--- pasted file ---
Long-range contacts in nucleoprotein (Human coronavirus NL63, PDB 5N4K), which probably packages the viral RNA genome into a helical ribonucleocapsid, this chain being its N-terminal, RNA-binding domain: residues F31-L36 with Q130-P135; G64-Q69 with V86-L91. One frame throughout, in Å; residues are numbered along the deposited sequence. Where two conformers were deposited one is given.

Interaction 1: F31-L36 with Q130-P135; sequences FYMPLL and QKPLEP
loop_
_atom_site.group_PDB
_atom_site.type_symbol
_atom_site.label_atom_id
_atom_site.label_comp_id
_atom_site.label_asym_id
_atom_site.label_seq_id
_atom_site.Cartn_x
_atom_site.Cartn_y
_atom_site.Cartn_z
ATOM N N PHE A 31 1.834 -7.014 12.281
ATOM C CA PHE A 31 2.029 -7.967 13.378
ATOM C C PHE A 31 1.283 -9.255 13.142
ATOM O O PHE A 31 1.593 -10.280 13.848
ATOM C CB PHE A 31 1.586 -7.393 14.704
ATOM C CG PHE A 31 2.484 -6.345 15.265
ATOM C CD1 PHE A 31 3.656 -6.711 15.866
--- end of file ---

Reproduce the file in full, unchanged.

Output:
Long-range contacts in nucleoprotein (Human coronavirus NL63, PDB 5N4K), which probably packages the viral RNA genome into a helical ribonucleocapsid, this chain being its N-terminal, RNA-binding domain: residues F31-L36 with Q130-P135; G64-Q69 with V86-L91. One frame throughout, in Å; residues are numbered along the deposited sequence. Where two conformers were deposited one is given.

Interaction 1: F31-L36 with Q130-P135; sequences FYMPLL and QKPLEP
loop_
_atom_site.group_PDB
_atom_site.type_symbol
_atom_site.label_atom_id
_atom_site.label_comp_id
_atom_site.label_asym_id
_atom_site.label_seq_id
_atom_site.Cartn_x
_atom_site.Cartn_y
_atom_site.Cartn_z
ATOM N N PHE A 31 1.834 -7.014 12.281
ATOM C CA PHE A 31 2.029 -7.967 13.378
ATOM C C PHE A 31 1.283 -9.255 13.142
ATOM O O PHE A 31 1.593 -10.280 13.848
ATOM C CB PHE A 31 1.586 -7.393 14.704
ATOM C CG PHE A 31 2.484 -6.345 15.265
ATOM C CD1 PHE A 31 3.656 -6.711 15.866